Common Names: Nitroglycerine.
Nitrogylcerine is a highly volatile and reactive explosive. It was first discovered in 1847 but was quickly shelved following numerous deaths from its use. In the 1860s, once a way to stabilise it was discovered, it was reintroduced as dynamite.
In 1879, nitroglycerine was first used by conventional (allopathic) doctors as a way to treat angina pectoris – chest pain from ischaemic heart disease. What was clear back then but little-known today is that it was only taken up conventionally because homeopathic doctors had been successfully using it successfully for chest pain for 30 years and patients were voting with their feet.
History records that nitroglycerine was first proven (tested) for treatment by homeopaths in 1848, just one year after its discovery. This proving produced symptoms similar to those it subsequently treated. It was used by them for types of angina pectoris, congestive headaches, menopausal flushing, convulsions, surging of blood to head and heart, pulsations throughout the body, and sensitivity to heat.
Today, both branches of medicine – conventional and homeopathic – still turn to nitroglycerine’s homeopathic effects. Conventional medicine uses it in material doses of tablets, sprays, ointments or patches under the generic name of glyceryl trinitrate (GTN) and numerous brand names such as Anginine, Isordil, and Nitromin. Homeopaths use it in the safer potentised form of Glonoinum for numerous symptoms apart from its heart-related effects.
- Confusion in familiar places. “Lost in well-known places.”
- Fear of stroke (cerebrovascular accident).
- Hot flushes. Menopausal flushes (flashes).
- Waves of intense, bursting, pulsating headache. Holds the head to stop the pounding sensation.
- Headache pulsating between the temples.
- Headache with flushed face, reddened eyes, and pulsating carotids.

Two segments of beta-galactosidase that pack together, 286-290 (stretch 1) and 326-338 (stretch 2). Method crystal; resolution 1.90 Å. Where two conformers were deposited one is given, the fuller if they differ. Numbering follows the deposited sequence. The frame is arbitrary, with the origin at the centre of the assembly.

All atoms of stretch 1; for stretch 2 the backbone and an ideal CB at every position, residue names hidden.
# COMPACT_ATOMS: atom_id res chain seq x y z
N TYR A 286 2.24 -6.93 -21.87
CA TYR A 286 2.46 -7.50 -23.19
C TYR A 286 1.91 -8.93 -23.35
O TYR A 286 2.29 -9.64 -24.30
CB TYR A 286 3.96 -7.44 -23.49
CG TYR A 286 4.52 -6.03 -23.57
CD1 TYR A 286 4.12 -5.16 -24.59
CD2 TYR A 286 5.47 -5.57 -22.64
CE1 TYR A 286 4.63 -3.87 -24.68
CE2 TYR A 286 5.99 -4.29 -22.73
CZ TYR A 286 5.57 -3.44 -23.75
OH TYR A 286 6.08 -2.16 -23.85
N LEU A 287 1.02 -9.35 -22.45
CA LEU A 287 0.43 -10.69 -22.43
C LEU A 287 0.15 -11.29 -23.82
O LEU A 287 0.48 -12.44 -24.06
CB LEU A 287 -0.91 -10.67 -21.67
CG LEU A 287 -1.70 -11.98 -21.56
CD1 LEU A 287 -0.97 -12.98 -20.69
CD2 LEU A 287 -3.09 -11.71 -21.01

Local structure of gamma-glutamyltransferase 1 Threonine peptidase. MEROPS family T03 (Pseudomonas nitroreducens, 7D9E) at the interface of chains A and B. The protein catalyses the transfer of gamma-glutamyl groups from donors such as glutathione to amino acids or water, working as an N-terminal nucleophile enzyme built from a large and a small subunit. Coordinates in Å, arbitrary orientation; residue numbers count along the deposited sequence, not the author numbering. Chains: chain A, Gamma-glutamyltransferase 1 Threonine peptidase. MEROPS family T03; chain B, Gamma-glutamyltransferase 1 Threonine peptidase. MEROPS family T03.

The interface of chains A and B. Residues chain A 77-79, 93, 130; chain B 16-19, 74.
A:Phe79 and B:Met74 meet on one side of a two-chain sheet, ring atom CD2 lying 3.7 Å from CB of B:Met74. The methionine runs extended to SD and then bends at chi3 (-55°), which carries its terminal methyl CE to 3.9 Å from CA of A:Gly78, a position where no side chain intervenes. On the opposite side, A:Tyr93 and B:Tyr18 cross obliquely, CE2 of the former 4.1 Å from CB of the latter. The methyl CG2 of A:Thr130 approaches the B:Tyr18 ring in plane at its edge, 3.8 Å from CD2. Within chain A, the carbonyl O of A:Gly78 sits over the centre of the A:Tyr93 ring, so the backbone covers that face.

- Congestive, pulsating headache from sunstroke.
Heart and Circulation
- Violent and visible pulsation of the heart with throbbing carotids and a hot, flushed face.
- Pulsating carotids.
- Pulsations throughout the body. Pulsating pain.
- Types of angina.
Where do I find it?
While above self-limiting or acute complaints are suitable for home treatment, also contact your healthcare provider during emergency situations or if symptoms worsen or fail to improve. Chronic or persistent complaints, which may or may not be mentioned above, require a different treatment and dosage protocol so are best managed by a qualified homeopath for good results.
Dosage Instructions (suitable for babies to adults)
For acute and self-limiting complaints, take one pill or five drops of the remedy every 5 minutes to 4 hours (as often as every 5 minutes for intense symptoms or once every 4 hours for milder ones). Once an improvement is noticed, stop dosing and repeat the remedy only if symptoms return. If there is no improvement at all by three doses, choose a different remedy or seek professional guidance. Chronic symptoms or complaints require a course of professional treatment to manage the changes in potencies and remedies that will be required.
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